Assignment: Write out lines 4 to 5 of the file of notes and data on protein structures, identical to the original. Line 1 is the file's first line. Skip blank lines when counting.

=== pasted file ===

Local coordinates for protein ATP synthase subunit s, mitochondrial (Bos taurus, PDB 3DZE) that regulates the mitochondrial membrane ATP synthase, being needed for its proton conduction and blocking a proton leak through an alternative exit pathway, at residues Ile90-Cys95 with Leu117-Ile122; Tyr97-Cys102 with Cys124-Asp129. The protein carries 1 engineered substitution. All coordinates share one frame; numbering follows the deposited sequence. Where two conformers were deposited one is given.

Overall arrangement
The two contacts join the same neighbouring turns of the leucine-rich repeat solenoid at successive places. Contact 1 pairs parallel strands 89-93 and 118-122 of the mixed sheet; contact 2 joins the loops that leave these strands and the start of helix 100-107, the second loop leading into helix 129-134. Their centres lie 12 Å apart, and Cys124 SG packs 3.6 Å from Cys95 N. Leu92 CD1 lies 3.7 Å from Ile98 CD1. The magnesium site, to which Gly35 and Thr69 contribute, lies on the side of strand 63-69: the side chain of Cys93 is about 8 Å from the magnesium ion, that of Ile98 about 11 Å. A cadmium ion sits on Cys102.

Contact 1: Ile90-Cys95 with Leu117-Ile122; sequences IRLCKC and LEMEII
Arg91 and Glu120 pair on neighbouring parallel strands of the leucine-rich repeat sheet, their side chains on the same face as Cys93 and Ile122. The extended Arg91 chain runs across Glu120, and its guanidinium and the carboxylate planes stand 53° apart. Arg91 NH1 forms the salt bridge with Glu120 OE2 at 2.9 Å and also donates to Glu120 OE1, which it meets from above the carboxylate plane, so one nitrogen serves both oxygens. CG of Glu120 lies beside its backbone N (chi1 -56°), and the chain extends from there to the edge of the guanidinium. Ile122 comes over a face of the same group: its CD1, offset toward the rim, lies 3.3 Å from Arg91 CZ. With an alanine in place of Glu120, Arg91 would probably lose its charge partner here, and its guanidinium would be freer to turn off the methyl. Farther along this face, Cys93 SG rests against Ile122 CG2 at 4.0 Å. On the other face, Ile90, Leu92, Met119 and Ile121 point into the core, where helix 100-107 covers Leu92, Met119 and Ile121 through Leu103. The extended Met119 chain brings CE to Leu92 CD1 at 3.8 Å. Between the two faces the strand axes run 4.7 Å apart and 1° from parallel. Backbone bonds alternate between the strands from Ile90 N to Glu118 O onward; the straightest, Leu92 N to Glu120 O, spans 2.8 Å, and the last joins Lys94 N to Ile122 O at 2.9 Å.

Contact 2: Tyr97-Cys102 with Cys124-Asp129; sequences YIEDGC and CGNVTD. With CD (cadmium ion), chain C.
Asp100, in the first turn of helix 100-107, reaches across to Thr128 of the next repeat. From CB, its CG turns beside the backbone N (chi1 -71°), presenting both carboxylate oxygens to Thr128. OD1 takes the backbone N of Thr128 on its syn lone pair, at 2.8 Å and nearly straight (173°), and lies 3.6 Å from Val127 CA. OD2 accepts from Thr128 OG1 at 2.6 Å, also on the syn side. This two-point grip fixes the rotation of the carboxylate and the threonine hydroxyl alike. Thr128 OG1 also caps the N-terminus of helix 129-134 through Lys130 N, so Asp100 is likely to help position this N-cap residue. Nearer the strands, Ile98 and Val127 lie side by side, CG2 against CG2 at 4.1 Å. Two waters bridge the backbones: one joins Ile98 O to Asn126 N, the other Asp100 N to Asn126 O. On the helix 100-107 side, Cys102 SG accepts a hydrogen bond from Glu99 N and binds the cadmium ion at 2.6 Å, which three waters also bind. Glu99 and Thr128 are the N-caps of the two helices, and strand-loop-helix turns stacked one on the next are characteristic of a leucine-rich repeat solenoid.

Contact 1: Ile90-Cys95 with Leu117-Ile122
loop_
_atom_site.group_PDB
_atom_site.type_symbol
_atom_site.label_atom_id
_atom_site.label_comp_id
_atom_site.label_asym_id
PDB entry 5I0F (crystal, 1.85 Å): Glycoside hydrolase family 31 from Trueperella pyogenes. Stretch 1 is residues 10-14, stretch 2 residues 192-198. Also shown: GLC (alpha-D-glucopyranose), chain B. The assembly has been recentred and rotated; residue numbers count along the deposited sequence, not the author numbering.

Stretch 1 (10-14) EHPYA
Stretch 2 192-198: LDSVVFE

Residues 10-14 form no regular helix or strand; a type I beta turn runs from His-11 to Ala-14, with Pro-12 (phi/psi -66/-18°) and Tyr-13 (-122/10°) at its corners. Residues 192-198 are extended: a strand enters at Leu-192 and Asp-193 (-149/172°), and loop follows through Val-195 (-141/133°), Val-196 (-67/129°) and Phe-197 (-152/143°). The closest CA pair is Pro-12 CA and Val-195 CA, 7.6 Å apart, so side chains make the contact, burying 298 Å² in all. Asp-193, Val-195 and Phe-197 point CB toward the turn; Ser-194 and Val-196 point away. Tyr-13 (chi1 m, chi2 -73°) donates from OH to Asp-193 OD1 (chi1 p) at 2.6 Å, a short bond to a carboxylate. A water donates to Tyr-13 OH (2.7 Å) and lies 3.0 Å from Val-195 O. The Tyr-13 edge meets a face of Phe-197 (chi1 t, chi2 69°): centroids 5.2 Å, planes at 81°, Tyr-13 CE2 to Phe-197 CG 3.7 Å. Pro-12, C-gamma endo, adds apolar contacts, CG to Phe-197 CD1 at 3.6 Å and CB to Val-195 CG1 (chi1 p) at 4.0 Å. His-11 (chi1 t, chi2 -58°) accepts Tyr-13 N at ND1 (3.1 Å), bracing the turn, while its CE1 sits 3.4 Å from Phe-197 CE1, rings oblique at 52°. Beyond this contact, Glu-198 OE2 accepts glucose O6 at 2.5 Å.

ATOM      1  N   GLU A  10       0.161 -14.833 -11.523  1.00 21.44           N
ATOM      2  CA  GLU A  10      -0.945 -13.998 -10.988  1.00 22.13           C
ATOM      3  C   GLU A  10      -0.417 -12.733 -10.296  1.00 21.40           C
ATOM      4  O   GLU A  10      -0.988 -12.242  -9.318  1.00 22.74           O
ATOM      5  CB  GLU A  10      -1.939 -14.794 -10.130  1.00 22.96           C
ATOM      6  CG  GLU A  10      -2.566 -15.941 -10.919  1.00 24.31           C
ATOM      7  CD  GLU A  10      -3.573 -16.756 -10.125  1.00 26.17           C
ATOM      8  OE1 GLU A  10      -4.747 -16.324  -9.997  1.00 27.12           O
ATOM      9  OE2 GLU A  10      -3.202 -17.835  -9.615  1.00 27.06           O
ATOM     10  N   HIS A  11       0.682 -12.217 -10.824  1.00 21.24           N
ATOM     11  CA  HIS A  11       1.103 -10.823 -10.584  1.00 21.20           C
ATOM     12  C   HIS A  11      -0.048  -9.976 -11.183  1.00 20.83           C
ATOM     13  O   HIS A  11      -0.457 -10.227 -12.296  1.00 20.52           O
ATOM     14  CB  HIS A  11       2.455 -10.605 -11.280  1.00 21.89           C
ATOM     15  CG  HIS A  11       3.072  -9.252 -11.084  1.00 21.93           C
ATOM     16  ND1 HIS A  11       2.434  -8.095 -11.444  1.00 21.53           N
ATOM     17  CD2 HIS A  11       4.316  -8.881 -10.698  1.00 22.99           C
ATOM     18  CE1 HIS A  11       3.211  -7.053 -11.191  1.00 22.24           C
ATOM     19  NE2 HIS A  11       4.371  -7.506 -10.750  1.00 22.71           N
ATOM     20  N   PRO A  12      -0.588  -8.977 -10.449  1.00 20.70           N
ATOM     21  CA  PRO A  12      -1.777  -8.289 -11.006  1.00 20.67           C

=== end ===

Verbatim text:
Contact 1: Ile90-Cys95 with Leu117-Ile122; sequences IRLCKC and LEMEII
Arg91 and Glu120 pair on neighbouring parallel strands of the leucine-rich repeat sheet, their side chains on the same face as Cys93 and Ile122. The extended Arg91 chain runs across Glu120, and its guanidinium and the carboxylate planes stand 53° apart. Arg91 NH1 forms the salt bridge with Glu120 OE2 at 2.9 Å and also donates to Glu120 OE1, which it meets from above the carboxylate plane, so one nitrogen serves both oxygens. CG of Glu120 lies beside its backbone N (chi1 -56°), and the chain extends from there to the edge of the guanidinium. Ile122 comes over a face of the same group: its CD1, offset toward the rim, lies 3.3 Å from Arg91 CZ. With an alanine in place of Glu120, Arg91 would probably lose its charge partner here, and its guanidinium would be freer to turn off the methyl. Farther along this face, Cys93 SG rests against Ile122 CG2 at 4.0 Å. On the other face, Ile90, Leu92, Met119 and Ile121 point into the core, where helix 100-107 covers Leu92, Met119 and Ile121 through Leu103. The extended Met119 chain brings CE to Leu92 CD1 at 3.8 Å. Between the two faces the strand axes run 4.7 Å apart and 1° from parallel. Backbone bonds alternate between the strands from Ile90 N to Glu118 O onward; the straightest, Leu92 N to Glu120 O, spans 2.8 Å, and the last joins Lys94 N to Ile122 O at 2.9 Å.